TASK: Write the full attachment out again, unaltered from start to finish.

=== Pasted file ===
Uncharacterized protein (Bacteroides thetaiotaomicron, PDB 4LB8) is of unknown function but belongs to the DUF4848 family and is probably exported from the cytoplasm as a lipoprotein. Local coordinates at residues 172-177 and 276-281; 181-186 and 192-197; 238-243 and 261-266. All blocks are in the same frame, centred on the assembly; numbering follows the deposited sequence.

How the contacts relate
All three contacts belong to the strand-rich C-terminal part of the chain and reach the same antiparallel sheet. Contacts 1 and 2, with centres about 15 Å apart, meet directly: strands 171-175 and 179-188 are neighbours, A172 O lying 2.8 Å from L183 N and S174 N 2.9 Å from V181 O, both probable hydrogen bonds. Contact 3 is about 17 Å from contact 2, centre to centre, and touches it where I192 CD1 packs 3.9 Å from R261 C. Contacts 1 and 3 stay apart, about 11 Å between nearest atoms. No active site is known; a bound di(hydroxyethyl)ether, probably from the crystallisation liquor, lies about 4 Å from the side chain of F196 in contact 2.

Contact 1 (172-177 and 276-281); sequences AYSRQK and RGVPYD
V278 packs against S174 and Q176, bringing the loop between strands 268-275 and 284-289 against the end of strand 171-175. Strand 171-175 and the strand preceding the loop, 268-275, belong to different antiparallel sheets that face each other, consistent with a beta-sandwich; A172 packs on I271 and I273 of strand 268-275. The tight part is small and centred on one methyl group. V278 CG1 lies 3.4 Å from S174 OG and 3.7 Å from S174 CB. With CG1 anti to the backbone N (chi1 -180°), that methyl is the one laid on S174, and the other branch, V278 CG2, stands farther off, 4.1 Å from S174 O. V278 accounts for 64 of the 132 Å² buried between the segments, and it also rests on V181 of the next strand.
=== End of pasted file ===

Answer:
Uncharacterized protein (Bacteroides thetaiotaomicron, PDB 4LB8) is of unknown function but belongs to the DUF4848 family and is probably exported from the cytoplasm as a lipoprotein. Local coordinates at residues 172-177 and 276-281; 181-186 and 192-197; 238-243 and 261-266. All blocks are in the same frame, centred on the assembly; numbering follows the deposited sequence.

How the contacts relate
All three contacts belong to the strand-rich C-terminal part of the chain and reach the same antiparallel sheet. Contacts 1 and 2, with centres about 15 Å apart, meet directly: strands 171-175 and 179-188 are neighbours, A172 O lying 2.8 Å from L183 N and S174 N 2.9 Å from V181 O, both probable hydrogen bonds. Contact 3 is about 17 Å from contact 2, centre to centre, and touches it where I192 CD1 packs 3.9 Å from R261 C. Contacts 1 and 3 stay apart, about 11 Å between nearest atoms. No active site is known; a bound di(hydroxyethyl)ether, probably from the crystallisation liquor, lies about 4 Å from the side chain of F196 in contact 2.

Contact 1 (172-177 and 276-281); sequences AYSRQK and RGVPYD
V278 packs against S174 and Q176, bringing the loop between strands 268-275 and 284-289 against the end of strand 171-175. Strand 171-175 and the strand preceding the loop, 268-275, belong to different antiparallel sheets that face each other, consistent with a beta-sandwich; A172 packs on I271 and I273 of strand 268-275. The tight part is small and centred on one methyl group. V278 CG1 lies 3.4 Å from S174 OG and 3.7 Å from S174 CB. With CG1 anti to the backbone N (chi1 -180°), that methyl is the one laid on S174, and the other branch, V278 CG2, stands farther off, 4.1 Å from S174 O. V278 accounts for 64 of the 132 Å² buried between the segments, and it also rests on V181 of the next strand.